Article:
Dirt Work and Grading

In order to lay down a patio, it is necessary to first prepare the substrate. The ground’s surface must be leveled, any objects removed and any necessary modifications for drainage and grading must then be made. Depending on where you live, this can either be a quick, painless and inexpensive process or a long, loud, expensive one.

Always consult with a professional to determine what preparations must be done. A bad grade can mean a complete rebuild much sooner than you hope.

Permits and Fees

In some areas, installing a patio or structure in your backyard may require additional city permits. These must be acquired and paid for before construction can begin, so consult with your local government for more information.

DIY vs. Professional Installation

Professional labor costs for a patio often come out to around $40 to $80 per hour, or $4 to $12 per square foot, depending on the complexity of the project and what additional equipment or materials must be used.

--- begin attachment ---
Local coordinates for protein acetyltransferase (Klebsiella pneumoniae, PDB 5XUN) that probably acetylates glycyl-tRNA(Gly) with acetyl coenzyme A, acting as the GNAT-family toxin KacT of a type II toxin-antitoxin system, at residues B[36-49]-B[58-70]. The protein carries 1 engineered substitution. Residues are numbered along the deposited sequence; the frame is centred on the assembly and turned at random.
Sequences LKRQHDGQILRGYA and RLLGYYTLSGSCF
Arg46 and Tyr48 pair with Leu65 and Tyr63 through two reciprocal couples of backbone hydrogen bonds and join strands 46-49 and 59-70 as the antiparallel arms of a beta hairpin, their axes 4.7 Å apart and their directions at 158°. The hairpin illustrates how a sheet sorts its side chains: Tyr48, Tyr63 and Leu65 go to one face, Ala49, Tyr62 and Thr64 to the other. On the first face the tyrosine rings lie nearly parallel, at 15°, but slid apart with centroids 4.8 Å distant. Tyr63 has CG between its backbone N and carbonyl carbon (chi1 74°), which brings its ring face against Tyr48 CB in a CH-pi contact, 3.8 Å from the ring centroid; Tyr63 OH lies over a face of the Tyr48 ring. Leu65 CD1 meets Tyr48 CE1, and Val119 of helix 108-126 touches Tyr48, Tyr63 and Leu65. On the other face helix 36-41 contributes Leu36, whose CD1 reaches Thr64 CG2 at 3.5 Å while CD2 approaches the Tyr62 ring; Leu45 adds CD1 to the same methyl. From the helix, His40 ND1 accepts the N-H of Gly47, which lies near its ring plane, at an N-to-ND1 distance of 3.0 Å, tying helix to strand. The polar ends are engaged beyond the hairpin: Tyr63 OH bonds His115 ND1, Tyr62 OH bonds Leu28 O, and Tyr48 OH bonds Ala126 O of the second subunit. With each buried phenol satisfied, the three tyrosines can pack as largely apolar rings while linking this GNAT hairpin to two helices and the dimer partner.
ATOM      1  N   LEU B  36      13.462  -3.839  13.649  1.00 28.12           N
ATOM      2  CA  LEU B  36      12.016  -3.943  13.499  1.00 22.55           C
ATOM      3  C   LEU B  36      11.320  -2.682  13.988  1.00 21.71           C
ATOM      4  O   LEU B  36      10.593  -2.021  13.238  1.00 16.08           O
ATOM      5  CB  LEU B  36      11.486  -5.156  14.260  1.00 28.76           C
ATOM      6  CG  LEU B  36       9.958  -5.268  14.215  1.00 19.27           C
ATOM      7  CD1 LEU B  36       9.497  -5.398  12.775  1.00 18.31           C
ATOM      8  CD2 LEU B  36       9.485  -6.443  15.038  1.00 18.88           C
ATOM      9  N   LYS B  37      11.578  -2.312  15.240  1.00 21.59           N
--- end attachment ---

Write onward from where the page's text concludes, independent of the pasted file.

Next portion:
While it is possible to do a DIY install of your new patio, take into consideration the complexity of your project. If you are simply adding a ground-level concrete slab or gravel patio, DIY installation may be less hassle and more cost-effective than hiring a professional. Even simple brick patios can fall into this category.

If you are using expensive pavers or materials to build your patio, however, consider hiring a professional instead, as they will know how to properly handle the materials in order to install your new patio correctly.

You should also consider professional installation if your patio is going to be raised or covered, a nonconventional shape or will require infrastructure installations for outdoor appliances or features (for example: electricity or heated walkways). Similarly, always consult with a professional about any ground preparation—leveling, drainage, etc.—that might be necessary.